Origins of Morality: Innate or Learned?

Right and Wrong: Are we born knowing one from the other?

Obviously there is a built-in response for sensory stimuli. We naturally avoid or protect ourselves from things instantly understood, such as hot/cold, very loud noises, offensive smells, sour tastes, and extremely bright light. We don’t need to think about these because we get instant feedback. And avoiding or respecting these sensations is something we thereon continue to do when we are aware of what caused them.

These responses differ from reacting to more subtle stimuli (those not immediately obvious) such as seeing rustling in the nearby bushes at night, hearing a weird sound coming from the basement, smelling perfume when no one is around, or tasting fish when you’re eating a grapefruit. Without a ready explanation we may avoid these places or things until they are no longer phenomena (things not yet fully understood). Having evidence of what caused them reduces our fear or suspicions.

So it is right to avoid or be suspicious of the instant and subtle events in cases mentioned above, until we discover or understand their cause. Our reactions to them do not need thinking about; they are just there and usually immediate.

Wrong is to persist; right is to avoid. So much for the reactions to our senses.

Morality however, has very little to do with singular sensual experiences and much more to do with social and intuitive experiences. It has to do with behaviour in the context of others.

Oxford (2002) defines morality as “principles concerning the difference between right and wrong”, and “the extent to which an action is right or wrong.” And “the branch of knowledge concerned with moral principles” is called ‘ethics’. This clearly sets the stage for grounding morality in social contexts. If for amusement I shot a bird in the forest, and no one was around to see me do it, and I didn’t tell anyone else that I did it, is it still an immoral act? Clearly not, as there are no grounds to develop principles or sanctions around the act from the reactions of others. Its immorality (experienced through guilt or remorse) or not, would reside only in my mind, being defined by me and me alone. This leads the discussion to the conclusion that all moral or immoral acts are social by definition. They cannot be otherwise. Hence, society has rules to guide behaviour that is social, from simple local norms (standards of behaviour from customs, folklore) to legal norms proscribed through legislation, e.g., the Criminal Code of Canada). Moral behaviour (all behaviour, in this context) has a range of regulating influences, some supportive (where altruism is rewarded), some tolerant (such as the legal right of women in Canada, like men, to go topless in public), others not (prison or worse for homicide). So, in the context of social human behviour, is morality innate (born with it) or learned (through socialization)? Are we innately altruistic, or destructive, or both?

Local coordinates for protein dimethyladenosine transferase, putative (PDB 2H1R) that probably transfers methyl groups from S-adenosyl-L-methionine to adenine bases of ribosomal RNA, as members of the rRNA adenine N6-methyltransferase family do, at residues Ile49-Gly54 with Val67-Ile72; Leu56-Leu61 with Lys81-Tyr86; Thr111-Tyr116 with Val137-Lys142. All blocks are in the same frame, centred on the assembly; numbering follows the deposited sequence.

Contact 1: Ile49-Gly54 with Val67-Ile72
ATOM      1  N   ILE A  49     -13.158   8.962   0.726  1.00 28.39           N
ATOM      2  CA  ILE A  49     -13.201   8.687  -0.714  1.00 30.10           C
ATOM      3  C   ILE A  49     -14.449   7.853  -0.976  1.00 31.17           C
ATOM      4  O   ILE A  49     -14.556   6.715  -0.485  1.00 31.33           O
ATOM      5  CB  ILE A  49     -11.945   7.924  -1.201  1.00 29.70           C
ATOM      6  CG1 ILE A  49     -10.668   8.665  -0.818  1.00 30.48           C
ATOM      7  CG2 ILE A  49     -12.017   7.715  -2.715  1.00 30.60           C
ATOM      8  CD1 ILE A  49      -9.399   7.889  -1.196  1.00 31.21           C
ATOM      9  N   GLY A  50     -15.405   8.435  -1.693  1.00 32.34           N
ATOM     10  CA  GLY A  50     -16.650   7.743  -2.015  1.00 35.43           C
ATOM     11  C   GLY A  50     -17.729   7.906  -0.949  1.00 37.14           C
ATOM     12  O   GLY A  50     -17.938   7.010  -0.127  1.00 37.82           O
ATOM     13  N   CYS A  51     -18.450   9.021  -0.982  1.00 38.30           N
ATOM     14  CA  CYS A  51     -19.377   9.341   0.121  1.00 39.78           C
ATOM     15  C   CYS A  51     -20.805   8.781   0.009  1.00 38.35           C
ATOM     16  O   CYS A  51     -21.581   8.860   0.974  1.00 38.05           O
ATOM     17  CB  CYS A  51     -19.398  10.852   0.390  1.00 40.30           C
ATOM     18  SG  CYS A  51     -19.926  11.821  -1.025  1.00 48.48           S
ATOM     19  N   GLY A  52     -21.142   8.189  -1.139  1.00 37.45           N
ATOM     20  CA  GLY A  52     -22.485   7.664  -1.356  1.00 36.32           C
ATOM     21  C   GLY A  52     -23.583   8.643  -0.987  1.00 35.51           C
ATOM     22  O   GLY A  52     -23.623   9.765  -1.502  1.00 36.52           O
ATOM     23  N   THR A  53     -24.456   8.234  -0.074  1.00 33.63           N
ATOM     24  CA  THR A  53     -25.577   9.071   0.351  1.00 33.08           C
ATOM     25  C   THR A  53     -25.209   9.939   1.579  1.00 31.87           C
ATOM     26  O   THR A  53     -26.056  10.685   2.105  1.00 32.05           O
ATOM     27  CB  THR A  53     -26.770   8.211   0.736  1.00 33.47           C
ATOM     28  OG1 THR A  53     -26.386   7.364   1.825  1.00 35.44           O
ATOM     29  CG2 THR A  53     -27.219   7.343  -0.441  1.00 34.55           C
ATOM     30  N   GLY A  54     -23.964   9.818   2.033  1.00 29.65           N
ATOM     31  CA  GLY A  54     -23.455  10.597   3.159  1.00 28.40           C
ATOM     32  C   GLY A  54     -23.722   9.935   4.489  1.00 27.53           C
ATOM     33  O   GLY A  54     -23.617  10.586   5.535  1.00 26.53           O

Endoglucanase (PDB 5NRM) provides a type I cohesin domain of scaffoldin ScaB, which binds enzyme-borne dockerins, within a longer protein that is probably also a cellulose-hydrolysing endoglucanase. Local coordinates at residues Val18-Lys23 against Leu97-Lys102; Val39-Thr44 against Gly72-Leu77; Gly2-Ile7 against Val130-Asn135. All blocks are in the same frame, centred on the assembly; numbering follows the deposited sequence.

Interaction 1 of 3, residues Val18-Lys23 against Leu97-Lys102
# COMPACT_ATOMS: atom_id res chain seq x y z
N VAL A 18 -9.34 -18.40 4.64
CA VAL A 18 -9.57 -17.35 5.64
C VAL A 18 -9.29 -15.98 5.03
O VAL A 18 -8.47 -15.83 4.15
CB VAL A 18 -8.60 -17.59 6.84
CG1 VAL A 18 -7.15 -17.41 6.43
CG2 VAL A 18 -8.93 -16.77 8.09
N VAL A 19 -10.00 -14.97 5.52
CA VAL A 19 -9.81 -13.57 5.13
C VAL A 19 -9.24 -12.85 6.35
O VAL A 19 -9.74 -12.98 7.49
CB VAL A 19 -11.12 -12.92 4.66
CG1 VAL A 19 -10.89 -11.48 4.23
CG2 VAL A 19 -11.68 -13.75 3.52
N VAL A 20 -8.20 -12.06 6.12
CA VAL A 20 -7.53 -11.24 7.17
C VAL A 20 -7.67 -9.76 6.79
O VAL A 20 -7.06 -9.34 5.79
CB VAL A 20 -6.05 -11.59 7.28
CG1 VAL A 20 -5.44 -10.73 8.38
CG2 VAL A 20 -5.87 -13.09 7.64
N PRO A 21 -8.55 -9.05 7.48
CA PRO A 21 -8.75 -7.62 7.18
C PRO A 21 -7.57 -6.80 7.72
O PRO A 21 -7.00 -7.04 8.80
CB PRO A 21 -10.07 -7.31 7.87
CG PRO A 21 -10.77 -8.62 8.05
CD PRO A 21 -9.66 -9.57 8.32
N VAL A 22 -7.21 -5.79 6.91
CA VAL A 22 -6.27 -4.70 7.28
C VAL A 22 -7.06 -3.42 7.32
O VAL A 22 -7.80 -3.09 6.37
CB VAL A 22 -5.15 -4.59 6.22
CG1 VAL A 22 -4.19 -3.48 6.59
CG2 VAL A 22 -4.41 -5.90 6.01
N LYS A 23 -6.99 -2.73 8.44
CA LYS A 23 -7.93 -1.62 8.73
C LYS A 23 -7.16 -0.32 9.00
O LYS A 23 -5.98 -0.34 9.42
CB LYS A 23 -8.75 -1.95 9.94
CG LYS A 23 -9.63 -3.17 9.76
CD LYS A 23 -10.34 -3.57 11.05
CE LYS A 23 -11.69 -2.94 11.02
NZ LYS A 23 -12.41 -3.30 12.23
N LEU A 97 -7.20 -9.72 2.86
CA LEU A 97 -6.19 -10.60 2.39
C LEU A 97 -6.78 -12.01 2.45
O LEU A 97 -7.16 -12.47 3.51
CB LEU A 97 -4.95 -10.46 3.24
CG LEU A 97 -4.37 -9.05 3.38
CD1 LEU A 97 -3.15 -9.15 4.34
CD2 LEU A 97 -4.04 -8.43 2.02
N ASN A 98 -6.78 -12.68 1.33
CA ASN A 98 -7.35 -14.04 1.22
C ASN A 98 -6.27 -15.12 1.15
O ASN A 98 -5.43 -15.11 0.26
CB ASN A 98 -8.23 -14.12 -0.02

The notion that morality is biological or innate, is cleverly argued by Hauser (2006). He states that “Underlying the extensive cross-cultural variation we observe in our expressed social norms is a universal moral grammar that enables each child to grow a narrow range of possible moral systems. When we judge an action as morally right or wrong, we do so instinctively, tapping a system of unconsciously operative and inaccessible moral knowledge.” In other words, “we have evolved general but abstract principles for deciding which actions are forbidden, permissible, or obligatory.” Convincingly countering the biological/genetic arguments against innateness of morality, and the religious/legal arguments, Hauser expands on the idea that human behaviour is not fixed, rather changing throughout one’s life. “The child’s moral repertoire is not a parental clone.” Through being socialized as adults, all children learn to adapt to most workable norms but to keep unique views of morality within themselves throughout their adult life, to emerge in new circumstances where applicable. e.g., to decide to become a nudist/naturist, pot-smoker, Conservative, tattoo artist, breeder of parrots, or polygamist. We can’t teach our children what we don’t know. Their social life, although conformist in most functional ways, may embody privately shared norms we as parents are unaware of. As a process, socializaton is never a total process. Moral individuality can remain latent or invisible as well as manifest or obvious. Others only see what individuals are willing to share.